Warning  FailedScheduling  8s (x22 over 5m)  default-scheduler  0/1 nodes are available: 1 Insufficient memory.
  • Then try recreating your Minikube cluster (and re-apply Kubeflow using kustomize) with more resources (as your environment allows):

RBAC clusters

If you are running on a Kubernetes cluster with RBAC enabled, you may get an error like the following when deploying Kubeflow:

ERROR Error updating roles kubeflow-test-infra.jupyter-role: roles.rbac.authorization.k8s.io "jupyter-role" is forbidden: attempt to grant extra privileges: [PolicyRule{Resources:["*"], APIGroups:["*"], Verbs:["*"]}] user=&{your-user@acme.com  [system:authenticated] map[]} ownerrules=[PolicyRule{Resources:["selfsubjectaccessreviews"], APIGroups:["authorization.k8s.io"], Verbs:["create"]} PolicyRule{NonResourceURLs:["/api" "/api/*" "/apis" "/apis/*" "/healthz" "/swagger-2.0.0.pb-v1" "/swagger.json" "/swaggerapi" "/swaggerapi/*" "/version"], Verbs:["get"]}] ruleResolutionErrors=[]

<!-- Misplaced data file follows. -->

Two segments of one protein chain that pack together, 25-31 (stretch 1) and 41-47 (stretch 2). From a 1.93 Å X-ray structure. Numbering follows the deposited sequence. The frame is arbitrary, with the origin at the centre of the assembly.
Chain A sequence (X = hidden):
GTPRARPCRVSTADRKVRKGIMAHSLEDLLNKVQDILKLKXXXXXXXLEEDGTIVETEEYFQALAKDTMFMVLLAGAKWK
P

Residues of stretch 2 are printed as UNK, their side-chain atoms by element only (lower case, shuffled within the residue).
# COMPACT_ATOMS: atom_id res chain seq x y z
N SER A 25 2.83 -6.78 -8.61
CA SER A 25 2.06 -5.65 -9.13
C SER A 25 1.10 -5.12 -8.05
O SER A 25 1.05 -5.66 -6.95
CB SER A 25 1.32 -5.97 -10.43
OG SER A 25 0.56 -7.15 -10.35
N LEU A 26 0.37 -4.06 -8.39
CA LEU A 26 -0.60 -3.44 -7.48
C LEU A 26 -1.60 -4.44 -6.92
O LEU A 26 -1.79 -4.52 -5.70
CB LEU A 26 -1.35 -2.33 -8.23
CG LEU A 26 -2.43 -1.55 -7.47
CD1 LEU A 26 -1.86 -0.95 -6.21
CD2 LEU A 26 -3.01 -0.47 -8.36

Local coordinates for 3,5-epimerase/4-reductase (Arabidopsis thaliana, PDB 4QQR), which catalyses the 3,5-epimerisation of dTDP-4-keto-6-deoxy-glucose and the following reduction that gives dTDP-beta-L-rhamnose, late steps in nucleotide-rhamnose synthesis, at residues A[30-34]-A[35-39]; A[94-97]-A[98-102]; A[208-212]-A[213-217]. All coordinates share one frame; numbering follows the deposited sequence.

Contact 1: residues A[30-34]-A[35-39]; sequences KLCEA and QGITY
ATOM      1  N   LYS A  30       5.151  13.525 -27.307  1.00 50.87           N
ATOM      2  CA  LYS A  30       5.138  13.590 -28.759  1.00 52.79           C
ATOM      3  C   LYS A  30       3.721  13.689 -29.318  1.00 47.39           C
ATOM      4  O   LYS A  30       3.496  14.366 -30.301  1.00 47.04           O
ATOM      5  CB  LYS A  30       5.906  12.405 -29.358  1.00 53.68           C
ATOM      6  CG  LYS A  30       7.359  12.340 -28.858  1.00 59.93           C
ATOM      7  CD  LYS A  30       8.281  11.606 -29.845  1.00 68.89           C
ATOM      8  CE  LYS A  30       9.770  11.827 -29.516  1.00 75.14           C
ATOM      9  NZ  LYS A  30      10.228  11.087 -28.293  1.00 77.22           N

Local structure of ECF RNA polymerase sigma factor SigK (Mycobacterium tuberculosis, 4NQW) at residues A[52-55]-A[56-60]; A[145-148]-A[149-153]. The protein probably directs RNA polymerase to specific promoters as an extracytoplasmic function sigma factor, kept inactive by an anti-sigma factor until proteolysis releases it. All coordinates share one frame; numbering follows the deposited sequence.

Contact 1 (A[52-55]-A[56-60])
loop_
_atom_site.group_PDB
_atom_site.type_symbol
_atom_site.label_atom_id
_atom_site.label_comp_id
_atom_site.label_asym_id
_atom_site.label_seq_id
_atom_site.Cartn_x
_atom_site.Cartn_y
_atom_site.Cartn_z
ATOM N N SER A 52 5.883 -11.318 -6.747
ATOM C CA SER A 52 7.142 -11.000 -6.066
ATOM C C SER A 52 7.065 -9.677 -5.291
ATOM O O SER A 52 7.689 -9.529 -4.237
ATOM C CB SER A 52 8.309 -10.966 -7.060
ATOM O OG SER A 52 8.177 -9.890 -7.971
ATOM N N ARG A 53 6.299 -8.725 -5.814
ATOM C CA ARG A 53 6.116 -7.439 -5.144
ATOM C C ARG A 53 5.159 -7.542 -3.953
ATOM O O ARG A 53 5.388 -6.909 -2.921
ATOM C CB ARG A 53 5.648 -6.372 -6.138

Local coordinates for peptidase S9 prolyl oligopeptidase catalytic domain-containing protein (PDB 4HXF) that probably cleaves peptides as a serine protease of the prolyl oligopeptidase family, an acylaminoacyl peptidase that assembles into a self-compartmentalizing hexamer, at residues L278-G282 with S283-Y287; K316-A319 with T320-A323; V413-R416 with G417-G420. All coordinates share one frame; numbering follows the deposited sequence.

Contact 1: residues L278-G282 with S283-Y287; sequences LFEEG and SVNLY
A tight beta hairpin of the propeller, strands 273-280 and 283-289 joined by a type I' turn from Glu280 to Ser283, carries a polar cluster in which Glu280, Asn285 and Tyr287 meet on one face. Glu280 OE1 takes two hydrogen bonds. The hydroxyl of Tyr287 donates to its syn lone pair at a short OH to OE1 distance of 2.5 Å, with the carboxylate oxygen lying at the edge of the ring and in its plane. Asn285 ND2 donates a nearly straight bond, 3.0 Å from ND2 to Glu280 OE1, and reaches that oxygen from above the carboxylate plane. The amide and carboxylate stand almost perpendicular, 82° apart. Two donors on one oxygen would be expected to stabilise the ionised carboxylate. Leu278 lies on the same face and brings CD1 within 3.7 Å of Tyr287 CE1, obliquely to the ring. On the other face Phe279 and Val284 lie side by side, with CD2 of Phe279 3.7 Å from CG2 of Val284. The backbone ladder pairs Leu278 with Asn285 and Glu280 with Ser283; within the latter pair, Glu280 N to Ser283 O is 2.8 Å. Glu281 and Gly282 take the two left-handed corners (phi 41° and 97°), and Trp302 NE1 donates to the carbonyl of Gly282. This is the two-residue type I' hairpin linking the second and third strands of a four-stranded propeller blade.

This error indicates you do not have sufficient permissions. In many cases you can resolve this just by creating an appropriate clusterrole binding like so and then redeploying kubeflow:

kubectl create clusterrolebinding default-admin --clusterrole=cluster-admin --user=your-user@acme.com
  • Replace your-user@acme.com with the user listed in the error message.

If you’re using GKE, you may want to refer to GKE’s RBAC docs to understand how RBAC interacts with IAM on GCP.

Problems spawning Jupyter pods

This section has been moved to Jupyter Notebooks Troubleshooting Guide.

Pods stuck in Pending state

There are three pods that have Persistent Volume Claims (PVCs) that will get stuck in pending state if they are unable to bind their PVC. The three pods are minio, mysql, and katib-db. Check the status of the PVC requests:

kubectl -n ${NAMESPACE} get pvc
  • Look for the status of “Bound”
  • PVC requests in “Pending” state indicate that the scheduler was unable to bind the required PVC.